Punitive tariffs on components will cripple a growing sector
The government has decided to implement a basic customs duty of 40 per cent on solar photo-voltaic modules and 25 per cent on solar photo-voltaic cells. This duty will come into force in 2022-23, allowing for some time to adjust, and is in effect designed to upgrade and replace the current 15 per cent safeguard duty on such imports from specific countries, including China. The government’s thinking on these issues is opaque and contradictory. But, seen together with some other recent moves, it is likely that policymakers feel there is an excessive dependence on imported solar power generation components in the Indian renewables sector. Some claim this raises security issues; for others this means supply chains are not resilient. However, these concerns must be examined against the costs of protectionism for the sector, and that does not seem to have been done.
Other policy changes in this sector include the launch of a large production-linked incentive scheme for solar component manufacturing, which the Union finance ministry has said would involve an investment of Rs 4,500 crore from the government, which would in turn, according to the prime minister in February, catalyse investment worth Rs 14,000 crore from private industry. Another shift in policy earlier this month from the Union Ministry of New and Renewable Energy was to create a list of “approved” manufacturers for the public sector. This list of 24 approved manufacturers would exist not just to benefit from government schemes or direct procurement, but even reportedly to the choices made by generation companies that hope to sign power purchase agreements with electricity distribution companies.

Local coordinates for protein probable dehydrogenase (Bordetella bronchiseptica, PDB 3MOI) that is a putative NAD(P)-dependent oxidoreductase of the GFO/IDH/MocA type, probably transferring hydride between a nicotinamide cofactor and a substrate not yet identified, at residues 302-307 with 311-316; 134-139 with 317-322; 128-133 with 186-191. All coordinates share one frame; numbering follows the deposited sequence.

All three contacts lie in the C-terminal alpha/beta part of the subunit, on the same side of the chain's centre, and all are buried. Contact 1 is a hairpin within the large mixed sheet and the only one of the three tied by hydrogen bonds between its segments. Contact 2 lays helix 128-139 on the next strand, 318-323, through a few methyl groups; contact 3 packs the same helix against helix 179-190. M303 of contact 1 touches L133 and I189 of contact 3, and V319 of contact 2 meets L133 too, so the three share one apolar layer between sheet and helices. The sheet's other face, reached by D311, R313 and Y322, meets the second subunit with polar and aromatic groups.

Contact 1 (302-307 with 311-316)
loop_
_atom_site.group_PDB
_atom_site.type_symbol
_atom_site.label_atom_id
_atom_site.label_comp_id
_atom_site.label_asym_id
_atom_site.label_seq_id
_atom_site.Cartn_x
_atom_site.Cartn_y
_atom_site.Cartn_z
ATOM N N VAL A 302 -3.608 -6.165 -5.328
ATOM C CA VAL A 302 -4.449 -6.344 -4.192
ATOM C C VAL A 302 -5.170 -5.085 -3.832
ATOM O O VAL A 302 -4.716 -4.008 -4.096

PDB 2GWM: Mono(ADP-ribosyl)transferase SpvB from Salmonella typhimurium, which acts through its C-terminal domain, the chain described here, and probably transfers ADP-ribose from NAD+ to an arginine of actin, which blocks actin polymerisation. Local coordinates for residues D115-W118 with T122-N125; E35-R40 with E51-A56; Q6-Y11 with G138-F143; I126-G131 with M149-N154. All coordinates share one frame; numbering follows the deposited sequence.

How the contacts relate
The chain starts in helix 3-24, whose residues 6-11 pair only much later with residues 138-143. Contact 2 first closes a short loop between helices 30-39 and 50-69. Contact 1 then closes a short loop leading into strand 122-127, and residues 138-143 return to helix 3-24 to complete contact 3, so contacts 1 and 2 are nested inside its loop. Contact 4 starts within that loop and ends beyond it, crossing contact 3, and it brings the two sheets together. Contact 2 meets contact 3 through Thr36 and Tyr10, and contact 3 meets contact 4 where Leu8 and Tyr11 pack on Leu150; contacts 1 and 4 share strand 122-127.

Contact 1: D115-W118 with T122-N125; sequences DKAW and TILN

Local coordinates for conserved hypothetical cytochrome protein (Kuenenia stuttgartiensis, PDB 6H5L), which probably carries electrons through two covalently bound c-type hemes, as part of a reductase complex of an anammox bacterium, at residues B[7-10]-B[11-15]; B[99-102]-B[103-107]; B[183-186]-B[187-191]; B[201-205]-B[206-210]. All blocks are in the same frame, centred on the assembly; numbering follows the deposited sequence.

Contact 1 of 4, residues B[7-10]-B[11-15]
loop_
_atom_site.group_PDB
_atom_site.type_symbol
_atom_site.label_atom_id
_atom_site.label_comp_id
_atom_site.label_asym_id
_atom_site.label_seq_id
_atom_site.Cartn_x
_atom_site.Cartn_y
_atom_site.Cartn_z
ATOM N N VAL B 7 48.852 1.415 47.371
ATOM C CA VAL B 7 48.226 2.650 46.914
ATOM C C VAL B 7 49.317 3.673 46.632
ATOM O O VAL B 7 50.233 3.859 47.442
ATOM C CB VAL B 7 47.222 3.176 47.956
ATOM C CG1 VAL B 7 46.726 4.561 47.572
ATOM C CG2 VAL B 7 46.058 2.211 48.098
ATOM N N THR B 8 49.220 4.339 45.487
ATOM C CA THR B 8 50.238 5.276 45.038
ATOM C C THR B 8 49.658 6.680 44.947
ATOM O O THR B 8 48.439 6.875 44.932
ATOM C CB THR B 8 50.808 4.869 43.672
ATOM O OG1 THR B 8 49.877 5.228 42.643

Put together with the incentives and tariffs, this is nothing less than the return of licensing in what should be a major growth sector.
The government seems to think that its relatively tiny investment of Rs 4,500 crore, together with ambitious targets for renewable energy capacity overall, will create a domestic supply chain for photo-voltaic equipment. For several reasons, this may turn out to be somewhat optimistic. The question is why the government wishes to take this risk in the first place, at a time when its renewable energy capacity addition targets are under threat. In spite of the one-year lead in time for the new customs duty, many currently feasible projects will now begin to appear uncertain in terms of their finances. According to ICRA, the new duties will raise the cost of new solar energy capacity in India by 23-25 per cent. This effectively negates India’s extraordinary achievement in recent years of managing the lowest unit cost for large-scale solar installations anywhere in the world.
The current problems faced by the sector, which include discoms’ reluctance to purchase renewable energy, will be worsened. And new growth areas within the sector — such as rooftop or consumer-focused solar energy, crucial to address energy starvation in India while managing carbon emissions — will be crippled even before they are in shape. The clear costs of this policy of protectionism and licensing do not seem to have been weighed properly against the chance that it will create an efficient domestic production base in this sector.